To call Mahut the 149th ranked player in the world and to leave it at that would be a disservice to the nifty Frenchman, who has some of the best hands in the game.  Mahut has some impressive wins to his name in his career, including a victory over Rafael Nadal at Queen’s Club that helped him reach the finals where he lost to eventual champion Andy Roddick, after winning the first set in 2007.  Mahut, an excellent grass courter, defeated Marin Cilic at Queen’s last year, and advanced to the second round of Roland Garros last month, handling young German Mischa Zverev, 6-1, 6-2, 6-4.

Isner’s coach Craig Boynton called Mahut yesterday “one of the top twenty best player’s on grass in the game.”  For those of you who like his style–aggressive serve and volley with a dynamic one handed backhand–you may get to see a little of him this summer, as his game is also well suited to American hardcourts.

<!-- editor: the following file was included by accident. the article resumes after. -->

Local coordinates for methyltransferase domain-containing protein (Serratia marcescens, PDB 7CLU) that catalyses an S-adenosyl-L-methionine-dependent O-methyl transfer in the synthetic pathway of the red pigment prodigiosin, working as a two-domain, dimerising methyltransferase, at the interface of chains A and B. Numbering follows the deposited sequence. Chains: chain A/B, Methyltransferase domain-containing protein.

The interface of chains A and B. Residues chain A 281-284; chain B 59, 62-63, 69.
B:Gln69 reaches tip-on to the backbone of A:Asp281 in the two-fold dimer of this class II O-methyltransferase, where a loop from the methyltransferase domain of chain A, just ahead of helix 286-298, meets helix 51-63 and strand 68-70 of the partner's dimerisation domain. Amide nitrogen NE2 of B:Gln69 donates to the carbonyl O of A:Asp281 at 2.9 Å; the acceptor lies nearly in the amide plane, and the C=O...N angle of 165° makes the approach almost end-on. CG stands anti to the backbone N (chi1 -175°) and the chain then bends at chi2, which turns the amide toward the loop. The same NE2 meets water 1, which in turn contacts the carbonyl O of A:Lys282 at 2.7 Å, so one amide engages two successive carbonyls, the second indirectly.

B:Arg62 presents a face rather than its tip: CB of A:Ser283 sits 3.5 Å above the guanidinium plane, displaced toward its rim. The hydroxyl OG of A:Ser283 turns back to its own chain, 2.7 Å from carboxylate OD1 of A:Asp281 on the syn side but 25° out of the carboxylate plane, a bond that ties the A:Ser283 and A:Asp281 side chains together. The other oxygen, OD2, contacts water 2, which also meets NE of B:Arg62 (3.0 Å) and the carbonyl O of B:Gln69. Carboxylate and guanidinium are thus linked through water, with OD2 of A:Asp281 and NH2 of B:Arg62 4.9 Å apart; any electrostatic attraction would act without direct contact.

Those who like his game and are at Wimbledon have had quite a treat this week.  In addition to the epic with Isner and being entered in the doubles, Mahut had to come through qualifying last week, winning 3 matches, and coming from 2 sets to none down in the final round of qualifying against Austrian Stefan Koubek.  In fact, English tennis fans should know Mahut well, who despite not having advanced past the first round at Wimbledon since 2006, had not been eliminated prior to the round of 16 at Queen’s Club until losing a rematch of last year’s battle with Marin Cilic at Queen’s two weeks ago.  We love Mahut’s game, if not the majority of his results, and we totally love him for playing singles and doubles, and today, for keeping his commitment to his doubles partner, Clement.

Some interesting facts from the epic match according to ESPN: